“The Russians Are Coming, the Russians Are Coming” is a 1966 American film narrating the Cold War tension with the story of a Soviet submarine that got stuck on a sandbar off the coast of New England. “The Chinese are coming”, however, is what a hotel receptionist told me to justify the lack of vacant rooms due to the arrival of many international delegations for the three summits taking place in the Kingdom.
The visit of Chinese President Xi Jinping and his large delegation to Saudi Arabia is a major historical event that will have implications on many fronts in the years to come. However, some are likening this Saudi-Chinese rapprochement to the shift of former Egyptian President Jamal Abdel Nasser from the US to the Soviet Union. This comparison is far from accurate, as the zeitgeist is different and the emerging Saudi-Chinese ties have mainly economic motivations.
Saudi-US relations are attributed to their mutual interests. The US used to be a major oil importer and the protection of its zones and passageways was a top policy priority. However, since the discovery of shale oil, the US is no longer a major oil importer and can easily find alternatives to Saudi oil. In comparison, with more than 3 million barrels per day, China has become a major oil importer from Saudi Arabia and other Gulf countries.
Politics follow economic interests. With its declining oil purchases from the Middle East, the US also waned its former commitments to the region and has shown more interest in other markets in Southeast Asia.
Meanwhile, China is expanding its commercial activities in the Middle East where it has a brighter future with its thriving economy, increasing need for energy sources, and growing hunger for new markets for its products.
Truly, commercial interests guide political directions, especially under the realistic vision that currently marks the Saudi Government. The same could be said of China, which regards Saudi Arabia as its key energy source for the forthcoming 25 years or so, despite the emergence of other alternative energy sources, particularly since the Kingdom will remain one of the few oil-producing countries that will continue to supply major markets in the long run. China also sees in the Kingdom a large market for its exports and an inevitable route for its trade.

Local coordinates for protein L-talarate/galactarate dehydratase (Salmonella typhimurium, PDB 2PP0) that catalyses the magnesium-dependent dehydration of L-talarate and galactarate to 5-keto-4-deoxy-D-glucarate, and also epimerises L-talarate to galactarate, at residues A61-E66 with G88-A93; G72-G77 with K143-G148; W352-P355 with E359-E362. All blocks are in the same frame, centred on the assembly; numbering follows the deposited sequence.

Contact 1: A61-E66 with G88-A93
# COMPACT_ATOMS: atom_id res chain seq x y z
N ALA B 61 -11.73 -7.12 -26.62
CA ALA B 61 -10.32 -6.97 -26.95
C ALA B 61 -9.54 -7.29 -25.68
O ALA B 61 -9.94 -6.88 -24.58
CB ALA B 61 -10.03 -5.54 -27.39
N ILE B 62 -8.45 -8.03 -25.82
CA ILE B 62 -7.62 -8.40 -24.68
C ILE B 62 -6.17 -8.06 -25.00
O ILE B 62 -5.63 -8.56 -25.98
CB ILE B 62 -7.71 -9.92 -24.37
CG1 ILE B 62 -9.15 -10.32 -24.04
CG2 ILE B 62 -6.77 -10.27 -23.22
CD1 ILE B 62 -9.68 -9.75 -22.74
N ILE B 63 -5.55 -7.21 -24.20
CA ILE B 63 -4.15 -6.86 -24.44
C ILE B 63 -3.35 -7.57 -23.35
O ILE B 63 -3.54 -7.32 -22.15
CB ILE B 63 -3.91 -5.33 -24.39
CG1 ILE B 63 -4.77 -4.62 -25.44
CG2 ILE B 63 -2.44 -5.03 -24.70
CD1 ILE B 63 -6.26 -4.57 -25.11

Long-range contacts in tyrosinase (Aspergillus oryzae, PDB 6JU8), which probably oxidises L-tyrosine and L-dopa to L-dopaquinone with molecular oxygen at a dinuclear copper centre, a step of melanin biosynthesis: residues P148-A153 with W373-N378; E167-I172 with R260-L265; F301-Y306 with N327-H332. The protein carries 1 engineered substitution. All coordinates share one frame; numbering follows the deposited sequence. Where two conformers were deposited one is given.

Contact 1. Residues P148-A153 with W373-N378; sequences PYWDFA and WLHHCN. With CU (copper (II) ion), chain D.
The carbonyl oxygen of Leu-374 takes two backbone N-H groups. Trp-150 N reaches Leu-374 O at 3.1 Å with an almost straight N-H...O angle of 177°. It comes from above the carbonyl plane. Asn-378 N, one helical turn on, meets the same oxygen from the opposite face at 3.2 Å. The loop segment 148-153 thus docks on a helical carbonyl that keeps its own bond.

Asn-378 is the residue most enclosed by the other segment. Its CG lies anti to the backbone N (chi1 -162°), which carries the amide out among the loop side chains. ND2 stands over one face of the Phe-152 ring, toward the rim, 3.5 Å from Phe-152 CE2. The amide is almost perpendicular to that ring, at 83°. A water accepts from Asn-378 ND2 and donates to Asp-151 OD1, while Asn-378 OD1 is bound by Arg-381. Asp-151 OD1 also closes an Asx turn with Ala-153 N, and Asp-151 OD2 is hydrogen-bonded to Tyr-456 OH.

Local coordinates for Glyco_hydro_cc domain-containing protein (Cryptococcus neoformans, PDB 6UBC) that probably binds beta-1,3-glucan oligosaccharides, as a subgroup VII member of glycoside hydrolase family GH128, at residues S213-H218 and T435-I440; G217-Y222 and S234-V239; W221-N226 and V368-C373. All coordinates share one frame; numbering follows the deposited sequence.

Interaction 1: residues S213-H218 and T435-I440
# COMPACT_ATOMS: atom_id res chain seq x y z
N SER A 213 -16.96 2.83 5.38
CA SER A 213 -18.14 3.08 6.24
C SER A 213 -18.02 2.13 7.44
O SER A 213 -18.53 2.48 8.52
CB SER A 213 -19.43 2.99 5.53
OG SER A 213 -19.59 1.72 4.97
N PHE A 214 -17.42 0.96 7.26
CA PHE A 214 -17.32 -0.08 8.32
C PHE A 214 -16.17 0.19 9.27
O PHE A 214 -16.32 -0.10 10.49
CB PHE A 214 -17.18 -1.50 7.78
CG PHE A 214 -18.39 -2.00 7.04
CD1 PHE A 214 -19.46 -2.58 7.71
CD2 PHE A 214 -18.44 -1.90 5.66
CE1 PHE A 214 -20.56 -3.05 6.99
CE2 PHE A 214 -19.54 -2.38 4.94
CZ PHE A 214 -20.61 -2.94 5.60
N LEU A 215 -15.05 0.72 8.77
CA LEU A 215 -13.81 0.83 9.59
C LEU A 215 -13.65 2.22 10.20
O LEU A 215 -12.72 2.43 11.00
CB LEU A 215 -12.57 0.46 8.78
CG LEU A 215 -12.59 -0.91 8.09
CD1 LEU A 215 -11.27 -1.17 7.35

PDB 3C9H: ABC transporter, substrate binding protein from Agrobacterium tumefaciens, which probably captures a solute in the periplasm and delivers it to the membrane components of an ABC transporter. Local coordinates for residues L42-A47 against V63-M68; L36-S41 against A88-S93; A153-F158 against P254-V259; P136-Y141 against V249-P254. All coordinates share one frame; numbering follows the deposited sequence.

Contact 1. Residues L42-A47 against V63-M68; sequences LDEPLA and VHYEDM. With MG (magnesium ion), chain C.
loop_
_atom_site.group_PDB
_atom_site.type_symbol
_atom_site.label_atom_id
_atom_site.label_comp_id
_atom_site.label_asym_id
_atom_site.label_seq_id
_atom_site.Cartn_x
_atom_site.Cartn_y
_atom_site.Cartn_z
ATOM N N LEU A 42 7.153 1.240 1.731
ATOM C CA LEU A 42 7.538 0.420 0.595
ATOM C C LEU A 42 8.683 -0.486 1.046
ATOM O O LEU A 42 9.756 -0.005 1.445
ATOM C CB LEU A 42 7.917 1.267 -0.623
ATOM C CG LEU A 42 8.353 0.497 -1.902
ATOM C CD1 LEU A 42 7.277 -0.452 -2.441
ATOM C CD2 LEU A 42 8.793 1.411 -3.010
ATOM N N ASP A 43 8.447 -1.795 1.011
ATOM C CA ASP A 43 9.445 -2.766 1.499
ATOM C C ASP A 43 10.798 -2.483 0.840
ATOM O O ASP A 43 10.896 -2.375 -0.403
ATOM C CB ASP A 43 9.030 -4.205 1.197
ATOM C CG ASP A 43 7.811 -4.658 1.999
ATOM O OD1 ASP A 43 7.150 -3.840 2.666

A lot of ink will be spilled on Xi Jinping’s visit to Riyadh and on the three summits it will host for him. Some people will portray Saudi Arabia as betraying the US and shifting sides. However, we never perceived the Saudi-Chinese ties to be at the expense of Saudi-American ones.
On the one hand, the relationship between Riyadh and Beijing is not driven by politics, nor does it represent a military alliance. Instead, these ties are purely economic and rather comfortable as China is stable, predictable, and reliable. Moreover, Beijing does not overburden its partners with political demands or expectations, and it refrains from interfering in their internal affairs. Also, and at least for the time being, China wishes to carry out its commercial activities with Saudi Arabia and Iran without committing to the protection of specific markets or trade routes, which poses a large burden on the shoulders of regional countries.
On the other hand, the US has shaky relationships with the rest of the world, severe internal divisions regarding its foreign policy, and a powerful military presence inside the region. At any rate, the US still wants to preserve good ties with major regional markets, such as the Gulf ones, as well as its presence in the same regions that matter to China in the spirit of global competitiveness.
In conclusion, I rule out that Saudi Arabia is entering new alliances or getting involved in international conflicts. Rather, by adopting the Saudi 2030 Vision, the Kingdom wishes to remain open to all international markets and diverse partnerships.
This article was originally published in, and translated from, the pan-Arab daily Asharq al-Awsat.